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Basically I have a site that allows stores to store their open/close times.

Now, I'm trying to add the feature of giving their visitors the ability to see if the store is closed.

I understand I can run a query like:

SELECT * FROM `store_hours` WHERE TIME(NOW()) BETWEEN `opens` AND `closes`

... and the query works and retrieves the stores that are currently open. However, at first this query didn't put into consideration the store's timezone.

SO.. I decided to store the store's open/close times with the conversion to UTC attached:

id | store_id | opens | closes | utc_opens | utc_closes

Now I can query like so:

SELECT * FROM `store_hours` WHERE TIME(NOW()) BETWEEN `utc_opens` AND `utc_closes`

So now I can easily get a global list of how many stores are open and it doesn't even matter where they are.

Now I came to this problem. Through PHP, all I did was add the offset to the timestamp:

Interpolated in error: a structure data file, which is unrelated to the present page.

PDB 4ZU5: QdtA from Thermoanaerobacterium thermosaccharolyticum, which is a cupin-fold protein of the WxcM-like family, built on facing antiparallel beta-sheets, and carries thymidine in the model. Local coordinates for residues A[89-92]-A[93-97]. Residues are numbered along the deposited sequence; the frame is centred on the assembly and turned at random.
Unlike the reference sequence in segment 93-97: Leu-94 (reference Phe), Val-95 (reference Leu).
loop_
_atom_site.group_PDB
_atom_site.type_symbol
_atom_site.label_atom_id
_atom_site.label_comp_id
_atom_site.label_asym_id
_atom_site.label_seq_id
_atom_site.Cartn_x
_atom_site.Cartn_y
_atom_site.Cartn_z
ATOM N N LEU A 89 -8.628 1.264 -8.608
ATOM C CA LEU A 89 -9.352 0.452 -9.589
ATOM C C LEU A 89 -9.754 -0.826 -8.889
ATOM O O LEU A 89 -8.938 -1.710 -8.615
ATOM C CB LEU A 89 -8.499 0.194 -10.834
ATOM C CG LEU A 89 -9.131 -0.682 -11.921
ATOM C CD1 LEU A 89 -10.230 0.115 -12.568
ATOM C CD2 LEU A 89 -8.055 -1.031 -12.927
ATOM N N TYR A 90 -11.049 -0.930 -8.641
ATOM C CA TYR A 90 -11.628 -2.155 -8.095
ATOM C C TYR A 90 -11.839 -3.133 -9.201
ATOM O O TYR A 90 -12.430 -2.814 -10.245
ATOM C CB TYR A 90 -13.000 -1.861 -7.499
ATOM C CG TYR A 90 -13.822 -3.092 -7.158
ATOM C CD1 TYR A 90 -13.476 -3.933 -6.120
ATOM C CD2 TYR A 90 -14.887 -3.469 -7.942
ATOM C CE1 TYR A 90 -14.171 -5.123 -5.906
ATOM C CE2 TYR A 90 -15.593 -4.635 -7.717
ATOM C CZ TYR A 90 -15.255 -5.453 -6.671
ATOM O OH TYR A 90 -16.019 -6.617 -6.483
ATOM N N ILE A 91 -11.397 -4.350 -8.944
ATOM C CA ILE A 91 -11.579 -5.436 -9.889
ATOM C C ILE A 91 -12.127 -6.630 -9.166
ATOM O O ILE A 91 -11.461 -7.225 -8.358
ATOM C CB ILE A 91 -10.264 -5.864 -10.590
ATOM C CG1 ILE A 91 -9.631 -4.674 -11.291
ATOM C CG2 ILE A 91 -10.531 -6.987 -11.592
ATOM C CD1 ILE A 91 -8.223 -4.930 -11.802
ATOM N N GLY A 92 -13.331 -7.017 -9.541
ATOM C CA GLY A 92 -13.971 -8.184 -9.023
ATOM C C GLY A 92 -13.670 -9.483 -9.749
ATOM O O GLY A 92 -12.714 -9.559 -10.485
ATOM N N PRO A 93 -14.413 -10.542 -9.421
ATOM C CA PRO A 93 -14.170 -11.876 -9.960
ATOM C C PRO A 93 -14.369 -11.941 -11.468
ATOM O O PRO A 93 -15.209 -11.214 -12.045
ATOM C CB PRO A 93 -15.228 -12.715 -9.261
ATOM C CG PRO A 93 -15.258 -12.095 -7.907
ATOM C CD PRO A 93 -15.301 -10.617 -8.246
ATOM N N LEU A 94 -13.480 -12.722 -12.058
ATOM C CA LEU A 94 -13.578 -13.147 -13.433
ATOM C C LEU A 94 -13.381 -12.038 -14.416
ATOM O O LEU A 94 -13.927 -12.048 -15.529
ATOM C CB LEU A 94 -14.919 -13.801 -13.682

date('H:i', strtotime($values['closes']) + $offset)

Then I started thinking about Pacific Standard Time and then Daylight Savings Time.

I want to add this open/close feature and it will become a huge part of the system. It's just that I will lose out on a lot of income if I'm off by an hour.

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2 Answers 2

I've never dealt with this before (nor do I ever wish to, because it's an annoyingly complex problem). That said, there are methods to get around this:

http://stackoverflow.com/questions/2148237/how-do-you-deal-with-timezone-issues

It seems that if you want your system to work not perfectly, but Pretty Damn Well, you will have to dive into something like this:

http://en.wikipedia.org/wiki/Zoneinfo

In short, the problem is one of granular complexity. No matter how hard you try, you can't write a simple script that will determine a store's exact time given only a static GMT offset. To overcome this issue, people have put together public databases that account for (nearly) all of the little nooks and crannies inherent in time zones. Even if you know that a user is in the Western US (west of the Rockies), you don't know if he's in Barstow or Phoenix (Arizona doesn't do DST, so half the year it's got the same time as LA, and the other half it's the same as Denver).

So back to data entry you go...you just need to put in the exact time zone code for each store and query that zoneinfo database to determine what the current offset should be.

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